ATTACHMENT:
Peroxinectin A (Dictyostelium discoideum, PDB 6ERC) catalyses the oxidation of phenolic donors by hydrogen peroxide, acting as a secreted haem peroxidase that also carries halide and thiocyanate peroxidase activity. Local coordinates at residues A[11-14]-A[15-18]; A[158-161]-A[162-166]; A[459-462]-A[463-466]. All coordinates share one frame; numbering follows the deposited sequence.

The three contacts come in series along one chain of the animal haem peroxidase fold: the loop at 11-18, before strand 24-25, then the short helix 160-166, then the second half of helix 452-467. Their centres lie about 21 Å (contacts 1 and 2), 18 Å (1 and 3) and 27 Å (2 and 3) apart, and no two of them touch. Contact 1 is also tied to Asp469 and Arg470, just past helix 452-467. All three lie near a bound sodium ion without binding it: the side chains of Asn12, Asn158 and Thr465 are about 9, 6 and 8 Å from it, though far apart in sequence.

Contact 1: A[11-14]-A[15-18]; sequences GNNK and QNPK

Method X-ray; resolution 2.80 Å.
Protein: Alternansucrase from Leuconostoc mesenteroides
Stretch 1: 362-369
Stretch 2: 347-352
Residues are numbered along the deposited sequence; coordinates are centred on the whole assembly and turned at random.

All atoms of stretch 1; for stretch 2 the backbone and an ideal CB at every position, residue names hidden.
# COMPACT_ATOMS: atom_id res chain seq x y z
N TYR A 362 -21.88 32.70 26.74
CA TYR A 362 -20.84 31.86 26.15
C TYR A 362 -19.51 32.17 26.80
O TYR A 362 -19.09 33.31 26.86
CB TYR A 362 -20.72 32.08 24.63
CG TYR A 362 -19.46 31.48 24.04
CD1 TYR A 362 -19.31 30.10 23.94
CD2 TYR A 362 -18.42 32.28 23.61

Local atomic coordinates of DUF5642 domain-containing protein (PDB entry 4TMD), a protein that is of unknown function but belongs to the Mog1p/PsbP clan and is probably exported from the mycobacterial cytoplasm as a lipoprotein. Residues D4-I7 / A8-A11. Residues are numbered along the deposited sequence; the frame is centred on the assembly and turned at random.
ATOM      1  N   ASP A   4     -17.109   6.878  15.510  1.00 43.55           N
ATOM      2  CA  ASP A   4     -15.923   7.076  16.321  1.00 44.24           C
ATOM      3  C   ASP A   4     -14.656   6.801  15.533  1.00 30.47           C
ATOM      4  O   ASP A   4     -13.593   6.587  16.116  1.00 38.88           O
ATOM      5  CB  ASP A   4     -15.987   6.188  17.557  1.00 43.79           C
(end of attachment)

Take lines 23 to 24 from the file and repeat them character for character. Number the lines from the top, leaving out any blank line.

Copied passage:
ATOM      4  O   ASP A   4     -13.593   6.587  16.116  1.00 38.88           O
ATOM      5  CB  ASP A   4     -15.987   6.188  17.557  1.00 43.79           C